All posts by Anjin Anhut

Art Style Atoms

art direction and style guides for video games

This is an excerpt from a 2-day lecture I gave on art direction, in which I provide a toolset to take any visual style apart, so you have pieces to combine anew to make your own vision come to life.

What is a “visual style”?

Style is a term universally used to capture how stuff looks. And as a creative, you are very much invested in controlling how your stuff will look. And just gathering reference images and saying “we want this kind of style” is not gonna cut it.

Different people see and value different things, looking at the same picture and so we need to be able to precisely explain and discuss what we mean with “that style”. Usually we don’t want to recycle all aspects of any given style, because usually we are driven to make something at least somewhat unique.

…so what are the parts of any specific reference style we want to incorporate into our own work? And how do we recognize and name them?

Creating plenty of style guides and teaching plenty of art classes over the years, I developed a way to break any given style apart into 4 separate aspects…

what are design atoms visual styles?

Art style atoms:

  • Subject – what is the artist showing us?
  • Technique – what are the tools and methods used to create the art, and to reproduce and publish it?
  • Visual properties – what are the colors, shapes, lines and volumes like?
  • Ductus – How does the artist’s handwriting shape the stylization?

Using this way to examine and discuss these 4 style atoms individually, frequently revealed how one person wanted the artist to use the content of the image for example, while the artist thought they should focus on the illustration technique. Or written briefings have been rejected by artists, because they were confused about the fact they have been provided with 2D references, even though they were making a 3D game.

Working with art style atoms can remedy these kinds of miscommunication.

Clear atoms versus muddy atoms.

Within the established 4 categories, it can be quite clear, what kind of atom we are looking at, but depending on the category, it also can be a bit arbitrary. The used technique for example is usually easy to pinpoint and the subject is as well. Sure, for both categories you need to be familiar with what you see there, but if you are, there is not much arguing about what has been shown in an image and what methods and tools have been used to create it.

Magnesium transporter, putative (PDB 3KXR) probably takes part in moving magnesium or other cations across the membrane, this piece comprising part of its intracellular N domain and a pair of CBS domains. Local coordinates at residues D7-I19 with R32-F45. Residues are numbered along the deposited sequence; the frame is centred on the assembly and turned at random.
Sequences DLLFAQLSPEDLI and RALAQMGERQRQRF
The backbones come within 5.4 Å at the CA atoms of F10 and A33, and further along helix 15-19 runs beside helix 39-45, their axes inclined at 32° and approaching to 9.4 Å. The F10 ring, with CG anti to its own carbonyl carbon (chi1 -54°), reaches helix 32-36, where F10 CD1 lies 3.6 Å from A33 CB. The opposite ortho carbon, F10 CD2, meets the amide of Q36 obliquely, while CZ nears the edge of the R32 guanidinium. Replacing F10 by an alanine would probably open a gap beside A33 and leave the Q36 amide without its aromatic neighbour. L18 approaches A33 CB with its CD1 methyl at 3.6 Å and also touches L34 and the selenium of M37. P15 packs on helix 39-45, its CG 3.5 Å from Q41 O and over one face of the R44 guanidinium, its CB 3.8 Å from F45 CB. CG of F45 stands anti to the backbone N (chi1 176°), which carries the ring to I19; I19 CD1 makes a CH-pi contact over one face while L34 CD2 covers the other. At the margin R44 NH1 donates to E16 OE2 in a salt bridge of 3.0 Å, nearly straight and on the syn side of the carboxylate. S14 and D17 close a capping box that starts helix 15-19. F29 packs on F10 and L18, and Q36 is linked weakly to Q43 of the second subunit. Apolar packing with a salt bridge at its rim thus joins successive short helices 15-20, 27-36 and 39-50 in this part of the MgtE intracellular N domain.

Mainly because subjects and techniques have already established terminology… in the end, you can gather as much references as you like, you need word your ideas as well.

However, ductus and visual properties are more ambiguous. A reference image can be very noisy and confused, so that finding consensus on the overall color scheme or shape language – and how to name them – can be tricky. Ductus is even worse as many artists have overlapping elements to how they draw, paint and sculpt. This makes it equally hard to nail down, especially when there is no previously established terminology for the visual properties and the ductus you want to discuss.

There is always going to be some waste paper to be produced to reach the ideal stylistic goals. No guide or briefing can be 100% clear. There will always gaps in how people imagine the final result to be and only making art and reviewing it and making art again will bridge that gap.

Let’s discuss some examples…

The following examples are intended to show you how to discuss design atoms individually, but also should demonstrate how important it is to actually verbally discuss them. In my work as a project lead, I have worked with many young artists who would just stuff downloaded images into a reference folder and call it a day. Please, don’t.

two official mickeys

Late 20th century Mickey Mouse